I am looking for an application (or a set of applications) that allows me to trim and/or join files without losing any quality whatsoever (100% quality, not 99%). Besides this absolute requirement, ideally it would be free, easy to use, and portable (these are not necessary requirements).
Files I'm mostly dealing with are MKV, AVI, WMV, and FLV.
I did some brief googling and if I'm not mistaken, it seems that such a kind of application I'm looking for is usually not able to trim to the exact frame--is there one that does? If exact frame was a requirement and I cannot do it without losing a bit of quality, what kinds of applications would minimize that lost in quality?
Thank you so much.
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Last edited by immortal192; 20th Jan 2016 at 20:52.
Depends on context (video/audio codec and container).
I would give a chance to ffmpeg...
Bellow not tested script - i'm not the author (sorry for not crediting source either, but it should be not so difficult to 'google/bing/duckduck2go/whatever you like' it).
:: Edit the line below to match your path to the ffmpeg executable.
(for %%i in (*.mp4) do @echo file '%%i') > list.txt
%path2exe% -f concat -i list.txt -c copy output.mp4
If you can deal with a bit of loss at the cut points you can use Virtualdub (free, for the Xvid AVI), and Videoredo for H.264/MPEG2
Yes, AVI and MKV, for example, are containers. They could contain a number of different video formats which could each need a different strategy.
If what's in the containers is indeed H.264, DivX, Xvid, MPEG-2, then keep in mind that these are highly compressed formats with key frames apart from each other (look into GOPs). You can cut and join without loss, but it would not be frame accurate. You can cut and join with frame accuracy, but it would not be without loss if it's not on a key frame as you would need to re-encode the few frames at the seams to ensure and maintain GOPs.
In other words:
It's 100% no loss with no guarantee of frame accuracy.
It's ~99.9+% no loss, more or less, with frame accuracy.
I would choose the latter personally. It's a small sacrifice.
There is no way around such formats. And that would also include WMV, which would also be the most difficult to edit due to Microsoft intentionally discouraging editing (something to do with protecting any DRM).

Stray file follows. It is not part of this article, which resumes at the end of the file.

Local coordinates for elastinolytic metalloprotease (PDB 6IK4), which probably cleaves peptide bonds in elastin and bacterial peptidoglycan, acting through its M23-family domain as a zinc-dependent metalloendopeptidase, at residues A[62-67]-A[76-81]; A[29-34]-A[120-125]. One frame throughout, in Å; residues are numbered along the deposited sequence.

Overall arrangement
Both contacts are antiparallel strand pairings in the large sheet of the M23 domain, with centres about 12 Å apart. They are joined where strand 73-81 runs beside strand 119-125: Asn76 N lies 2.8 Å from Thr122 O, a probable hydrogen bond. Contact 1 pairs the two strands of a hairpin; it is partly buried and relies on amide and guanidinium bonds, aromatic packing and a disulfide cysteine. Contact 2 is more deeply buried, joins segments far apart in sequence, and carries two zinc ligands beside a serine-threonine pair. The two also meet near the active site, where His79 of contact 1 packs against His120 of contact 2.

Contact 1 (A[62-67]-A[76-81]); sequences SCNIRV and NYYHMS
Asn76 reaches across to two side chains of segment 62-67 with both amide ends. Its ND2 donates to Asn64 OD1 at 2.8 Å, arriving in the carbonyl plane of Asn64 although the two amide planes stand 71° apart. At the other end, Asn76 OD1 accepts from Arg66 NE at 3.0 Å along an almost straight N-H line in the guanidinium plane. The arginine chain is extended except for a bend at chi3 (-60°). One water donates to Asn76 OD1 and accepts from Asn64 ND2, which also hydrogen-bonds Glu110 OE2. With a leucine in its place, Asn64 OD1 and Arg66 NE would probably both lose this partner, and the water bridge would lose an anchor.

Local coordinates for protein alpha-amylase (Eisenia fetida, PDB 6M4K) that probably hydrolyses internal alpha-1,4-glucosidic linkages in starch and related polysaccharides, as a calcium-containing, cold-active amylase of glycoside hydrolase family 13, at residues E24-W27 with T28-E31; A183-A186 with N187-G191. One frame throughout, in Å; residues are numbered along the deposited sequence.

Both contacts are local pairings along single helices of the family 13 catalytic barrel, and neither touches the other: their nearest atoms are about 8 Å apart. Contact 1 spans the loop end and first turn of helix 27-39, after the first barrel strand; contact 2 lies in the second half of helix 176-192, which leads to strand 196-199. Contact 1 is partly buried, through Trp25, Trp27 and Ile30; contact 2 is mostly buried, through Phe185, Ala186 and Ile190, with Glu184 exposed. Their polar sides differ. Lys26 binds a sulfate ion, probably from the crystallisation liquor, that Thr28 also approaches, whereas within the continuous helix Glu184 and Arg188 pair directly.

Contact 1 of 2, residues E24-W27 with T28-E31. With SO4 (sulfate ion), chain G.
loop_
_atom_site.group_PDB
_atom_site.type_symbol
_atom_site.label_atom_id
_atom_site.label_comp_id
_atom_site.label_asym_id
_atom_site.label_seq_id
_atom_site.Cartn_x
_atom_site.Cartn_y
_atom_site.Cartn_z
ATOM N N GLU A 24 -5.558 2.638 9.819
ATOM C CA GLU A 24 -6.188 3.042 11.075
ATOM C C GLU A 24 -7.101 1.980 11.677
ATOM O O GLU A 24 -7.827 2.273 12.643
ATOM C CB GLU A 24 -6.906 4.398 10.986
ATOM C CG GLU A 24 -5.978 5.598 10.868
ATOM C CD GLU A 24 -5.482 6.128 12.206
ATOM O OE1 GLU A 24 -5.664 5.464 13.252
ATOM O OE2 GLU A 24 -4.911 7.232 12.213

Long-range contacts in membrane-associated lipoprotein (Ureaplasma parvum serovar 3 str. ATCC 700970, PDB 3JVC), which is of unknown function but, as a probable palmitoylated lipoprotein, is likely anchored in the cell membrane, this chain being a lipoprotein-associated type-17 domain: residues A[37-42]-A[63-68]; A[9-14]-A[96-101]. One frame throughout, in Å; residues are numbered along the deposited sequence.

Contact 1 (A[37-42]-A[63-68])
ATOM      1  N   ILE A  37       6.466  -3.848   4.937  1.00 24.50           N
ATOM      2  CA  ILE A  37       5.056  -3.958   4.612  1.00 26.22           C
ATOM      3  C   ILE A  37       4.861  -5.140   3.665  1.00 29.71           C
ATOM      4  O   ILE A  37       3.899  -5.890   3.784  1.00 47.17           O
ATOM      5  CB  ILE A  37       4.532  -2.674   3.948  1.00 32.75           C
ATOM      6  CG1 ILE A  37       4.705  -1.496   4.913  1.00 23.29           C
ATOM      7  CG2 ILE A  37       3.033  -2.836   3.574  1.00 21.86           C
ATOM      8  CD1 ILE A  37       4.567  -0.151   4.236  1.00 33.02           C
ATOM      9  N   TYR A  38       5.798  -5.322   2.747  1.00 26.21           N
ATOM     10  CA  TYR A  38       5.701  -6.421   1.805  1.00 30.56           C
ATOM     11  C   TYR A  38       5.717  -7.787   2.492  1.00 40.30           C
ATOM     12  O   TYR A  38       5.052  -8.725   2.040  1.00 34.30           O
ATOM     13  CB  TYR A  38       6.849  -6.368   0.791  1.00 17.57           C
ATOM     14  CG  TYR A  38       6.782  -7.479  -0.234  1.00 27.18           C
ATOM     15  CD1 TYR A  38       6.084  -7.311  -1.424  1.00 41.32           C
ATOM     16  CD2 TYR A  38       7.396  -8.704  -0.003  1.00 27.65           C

And each would likely need an editing tool of their own more dedicated to the format.
As per DV and lossless, this would be easy - 100% quality and frame accuracy - and any editor worth its salt should handle these with minimal effort if you know what you're doing (ex: smart render, staying on the same color space, etc.)I hate VHS. I always did.
For my purposes it seems best to use the tools recommended by Baldrick (Solveigmm Video Splitter, Videoredo h264 suite, tmpgenc mpeg editor). What I need to do is use an application to determine what containers the videos I want to edit are and then find which of the 3 programs support lossless trim/joining?
Hi again, I hope I didn't mislead with the "99.9%". What I meant is that 99.9% of the frames can be left untouched - they will be at the original 1:1 quality. The 0.01%, or whatnot, is how many frames will be affected. These were just hypothetical figures.
In other words, to cut/join such highly compressed formats, if done right, and you want to assure frame accuracy, is that only the few frames at the cut/join points will be affected, and that will depend on GOP size, etc., and quality drop will depend on encoding method, etc. But it's only a few frames, and frames that you won't really care for, or notice, in re-encoding. The rest of the video will be at 100% quality of the original.
Hopefully it's clear now.
And the method of doing this is typically called smart rendering. You only work on the parts that need it. Other editors may have different names for it, but it's generally the same concept.
I meant the video formats, not the containers they're in. I meant what's inside the container.
Also, I meant "frame accuracy", which is different from "frame rate accuracy". What I meant by "frame accuracy" is that you can cut to the exact frame you want, but would need to re-encode a few frames near the cut/join if they're not key frames. If you don't do this, and you cut/join on a non-key frame, then you won't have frame accuracy. The cut will take place a few frames away from where you wanted it cut. You may see a bit of the previous scene, etc.
A straight cut would need to be on a key frame, otherwise your cut will be placed on an adjacent key frame, unless you decide to re-encode that gap. This is how highly compressed formats work in the first place. Their file size is compressed because of their key frames.
However, formats like DV and lossless are easier to cut and join.
A good tool is MediaInfo (free). You can post, in text mode, what video format is in the MKVs, AVIs, etc, and we can recommend tools for you with absolute certainty this way.
Last edited by PuzZLeR; 23rd Jan 2016 at 01:46.I hate VHS. I always did.
Ok, I used MediaInfo and loaded my entire library--the most popular formats are MPEG-4, Matroska, Windows Media, AVI, and Flash Video.
On my own time I'll need to read into the relationship between containers, formats, and codecs as well as transcoding, encoding, and transmuxing.